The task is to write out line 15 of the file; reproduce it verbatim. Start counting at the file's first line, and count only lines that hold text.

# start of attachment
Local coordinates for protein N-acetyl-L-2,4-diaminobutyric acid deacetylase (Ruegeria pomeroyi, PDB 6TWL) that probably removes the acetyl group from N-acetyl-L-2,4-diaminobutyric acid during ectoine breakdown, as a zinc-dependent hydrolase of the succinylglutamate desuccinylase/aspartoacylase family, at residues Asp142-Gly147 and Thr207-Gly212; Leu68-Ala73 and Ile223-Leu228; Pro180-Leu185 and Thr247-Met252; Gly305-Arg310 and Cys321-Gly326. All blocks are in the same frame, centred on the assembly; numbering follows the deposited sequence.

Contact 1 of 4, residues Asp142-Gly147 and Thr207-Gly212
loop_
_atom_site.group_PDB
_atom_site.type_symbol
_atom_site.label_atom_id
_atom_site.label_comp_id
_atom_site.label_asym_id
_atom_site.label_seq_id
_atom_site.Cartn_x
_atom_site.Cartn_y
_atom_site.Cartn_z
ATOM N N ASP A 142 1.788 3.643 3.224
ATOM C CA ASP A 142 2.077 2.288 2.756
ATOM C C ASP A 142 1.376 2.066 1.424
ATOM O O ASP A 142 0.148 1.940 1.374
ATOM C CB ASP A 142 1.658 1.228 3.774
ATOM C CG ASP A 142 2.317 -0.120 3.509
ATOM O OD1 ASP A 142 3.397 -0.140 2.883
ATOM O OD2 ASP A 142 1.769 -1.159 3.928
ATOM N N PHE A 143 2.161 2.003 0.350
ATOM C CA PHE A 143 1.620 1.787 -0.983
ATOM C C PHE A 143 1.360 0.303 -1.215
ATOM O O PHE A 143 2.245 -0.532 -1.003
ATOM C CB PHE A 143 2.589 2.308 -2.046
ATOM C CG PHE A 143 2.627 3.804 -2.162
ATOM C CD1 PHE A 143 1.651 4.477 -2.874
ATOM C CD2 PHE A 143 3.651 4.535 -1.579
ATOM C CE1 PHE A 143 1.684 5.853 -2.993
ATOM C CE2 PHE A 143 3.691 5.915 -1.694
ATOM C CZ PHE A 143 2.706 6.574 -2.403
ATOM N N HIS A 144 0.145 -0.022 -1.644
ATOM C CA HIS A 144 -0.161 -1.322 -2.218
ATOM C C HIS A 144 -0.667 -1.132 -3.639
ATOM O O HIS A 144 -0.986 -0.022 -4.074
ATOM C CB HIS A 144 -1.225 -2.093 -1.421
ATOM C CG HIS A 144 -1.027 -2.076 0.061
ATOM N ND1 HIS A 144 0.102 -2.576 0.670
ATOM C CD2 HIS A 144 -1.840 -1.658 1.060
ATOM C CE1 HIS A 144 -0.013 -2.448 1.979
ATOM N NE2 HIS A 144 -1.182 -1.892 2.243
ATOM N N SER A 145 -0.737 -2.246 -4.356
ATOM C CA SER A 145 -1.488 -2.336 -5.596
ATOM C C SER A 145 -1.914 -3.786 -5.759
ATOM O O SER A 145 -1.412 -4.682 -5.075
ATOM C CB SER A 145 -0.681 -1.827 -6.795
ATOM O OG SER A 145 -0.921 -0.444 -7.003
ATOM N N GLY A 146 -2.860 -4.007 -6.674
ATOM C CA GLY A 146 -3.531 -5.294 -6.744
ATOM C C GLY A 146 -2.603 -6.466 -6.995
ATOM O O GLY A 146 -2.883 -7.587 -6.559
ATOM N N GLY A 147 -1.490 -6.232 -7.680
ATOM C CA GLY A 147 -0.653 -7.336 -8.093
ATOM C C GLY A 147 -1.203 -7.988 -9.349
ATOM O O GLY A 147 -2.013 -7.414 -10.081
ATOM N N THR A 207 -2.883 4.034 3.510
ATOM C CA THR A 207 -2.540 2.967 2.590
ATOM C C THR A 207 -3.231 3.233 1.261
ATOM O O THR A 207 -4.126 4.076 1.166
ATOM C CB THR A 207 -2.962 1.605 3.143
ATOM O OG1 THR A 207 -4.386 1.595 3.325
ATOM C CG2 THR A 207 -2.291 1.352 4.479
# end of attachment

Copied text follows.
ATOM C C ASP A 142 1.376 2.066 1.424